You are about to remedy all that with a major re-issue program for your records.

It just seemed like something to do because I want to play some more shows, and this was a way to prime the pump and get anyone to notice. You have to remember when I started out and got a record deal when I was a kid, counting all the labels in the world there were about five hundred records coming out in a year, now there are a thousand coming out every day, and anybody who can play a C Chord makes a record. So, there is a glut of music out there, much of it amazing, and much of it they should have waited, it is like eating cookie dough because you may have some nice cookie dough there with the potential to make nice cookies, but it is not cookies, haha. I’m 73 so who gives a shit, people won’t even look at someone if they are over 40, haha, that is the way the whole world works. I’ve been the older guy with no tattoos for about forty years, the drummer in our band is just 26 and I still work with young people, I’ve just worked with a 27-year-old in New York, so I don’t remember I’m 73 years old and it is not part of the equation until I catch a glance of myself in a mirror or someone calls me Sir, and I will then upset them by telling them not to call me Sir, and that I’ve got kids older than them and girlfriends younger than them, haha. So it is just about trying to get out and play some shows in the world and see if anyone shows up.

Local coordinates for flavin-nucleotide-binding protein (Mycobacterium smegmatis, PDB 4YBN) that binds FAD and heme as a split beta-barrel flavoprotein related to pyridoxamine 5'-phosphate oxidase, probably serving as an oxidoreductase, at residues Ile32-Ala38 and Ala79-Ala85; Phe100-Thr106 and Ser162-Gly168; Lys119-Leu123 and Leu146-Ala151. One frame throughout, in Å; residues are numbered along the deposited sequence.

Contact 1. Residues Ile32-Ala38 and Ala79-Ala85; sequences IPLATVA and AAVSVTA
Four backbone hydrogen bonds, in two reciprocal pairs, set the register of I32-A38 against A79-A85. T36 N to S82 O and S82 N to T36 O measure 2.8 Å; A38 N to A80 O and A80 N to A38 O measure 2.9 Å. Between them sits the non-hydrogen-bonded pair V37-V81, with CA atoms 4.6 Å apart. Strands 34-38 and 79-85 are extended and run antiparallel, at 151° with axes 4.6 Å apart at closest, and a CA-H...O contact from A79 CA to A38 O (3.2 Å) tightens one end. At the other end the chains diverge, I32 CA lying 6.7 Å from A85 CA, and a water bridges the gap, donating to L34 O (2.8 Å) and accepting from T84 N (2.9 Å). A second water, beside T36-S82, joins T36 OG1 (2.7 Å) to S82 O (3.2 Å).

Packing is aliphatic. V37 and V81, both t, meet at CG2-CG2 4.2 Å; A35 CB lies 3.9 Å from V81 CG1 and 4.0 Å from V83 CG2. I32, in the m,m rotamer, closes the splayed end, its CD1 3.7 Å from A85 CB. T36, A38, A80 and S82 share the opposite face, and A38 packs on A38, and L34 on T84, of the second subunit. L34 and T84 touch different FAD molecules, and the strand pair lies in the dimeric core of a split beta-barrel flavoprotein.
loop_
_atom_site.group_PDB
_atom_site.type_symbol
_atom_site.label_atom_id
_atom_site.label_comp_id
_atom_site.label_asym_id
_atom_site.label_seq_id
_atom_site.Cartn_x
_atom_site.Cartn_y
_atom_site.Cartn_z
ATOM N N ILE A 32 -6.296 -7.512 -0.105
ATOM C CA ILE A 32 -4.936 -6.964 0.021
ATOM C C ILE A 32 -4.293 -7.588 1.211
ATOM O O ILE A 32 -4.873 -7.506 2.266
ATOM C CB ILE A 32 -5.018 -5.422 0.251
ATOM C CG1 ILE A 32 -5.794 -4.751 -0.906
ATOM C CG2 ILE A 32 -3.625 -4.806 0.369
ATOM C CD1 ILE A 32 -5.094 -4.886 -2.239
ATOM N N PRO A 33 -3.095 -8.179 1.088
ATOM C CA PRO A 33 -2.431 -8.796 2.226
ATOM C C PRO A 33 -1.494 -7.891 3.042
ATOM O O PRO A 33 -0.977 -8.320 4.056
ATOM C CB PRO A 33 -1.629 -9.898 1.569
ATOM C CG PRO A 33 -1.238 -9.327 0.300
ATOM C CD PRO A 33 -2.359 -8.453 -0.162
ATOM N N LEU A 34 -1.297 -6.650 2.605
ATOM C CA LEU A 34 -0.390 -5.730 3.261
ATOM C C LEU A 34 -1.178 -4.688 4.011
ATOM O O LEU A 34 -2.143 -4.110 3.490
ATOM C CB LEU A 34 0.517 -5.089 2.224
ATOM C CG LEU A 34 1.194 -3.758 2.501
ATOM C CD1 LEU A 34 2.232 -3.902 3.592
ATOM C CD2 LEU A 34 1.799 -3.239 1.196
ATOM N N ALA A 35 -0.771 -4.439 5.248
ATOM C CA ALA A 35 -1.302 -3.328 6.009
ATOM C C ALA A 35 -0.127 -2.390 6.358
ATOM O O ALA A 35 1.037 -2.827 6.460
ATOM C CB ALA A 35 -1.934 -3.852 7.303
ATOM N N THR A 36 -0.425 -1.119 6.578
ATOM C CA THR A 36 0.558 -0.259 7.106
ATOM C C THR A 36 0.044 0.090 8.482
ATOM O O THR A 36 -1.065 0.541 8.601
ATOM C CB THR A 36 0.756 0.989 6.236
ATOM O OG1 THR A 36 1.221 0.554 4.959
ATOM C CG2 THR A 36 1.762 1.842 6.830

How was the release program put together, there is something like twenty-two albums aren’t there?

I had so much stuff, and if we go back to 1989 when I got my I Gig hard drive, it was the size of a suitcase and it cost $1,200, and now you can get something the size of your pinkie that you can store the Holy Koran on it, and it costs like $6. So, I had to keep changing from one format to another, upgrade Pro Tools, and transfer all the analogue stuff, and for some reason, the fact I kept having studios and moving these tapes would move with me. So, I had this stuff and a lot of it had been re-issued on other labels, and by this time none of it was on other labels, mind you there are three albums out on a label in Indiana that aren’t part of this because they are already in circulation on that label. There was also a ton of stuff I had done for film and theatre pieces and dance concerts, and various installations and all that music was there, and I started hearing it and it was good. So, I started putting it all together with a bit of editing on stuff that wouldn’t work, and I still had the older records, and it was like well let’s see what I’ve got, and that is what it ended up as, but there could be another two hours of music, but why not, editing is good.

Why release 2013’s ‘Goo Senek’ and 2017’s ‘Mushroom Sound as the first two albums?

I gave Howard Wuelfing all the stuff, and he picked those two for the start, and meanwhile, I didn’t care because it absolved me of making a decision. ‘Goo Senek’ comes from ‘Gargantua and Pantagruel’, you know the giant liked to stick goose necks up his arse, so that’s where the title came from.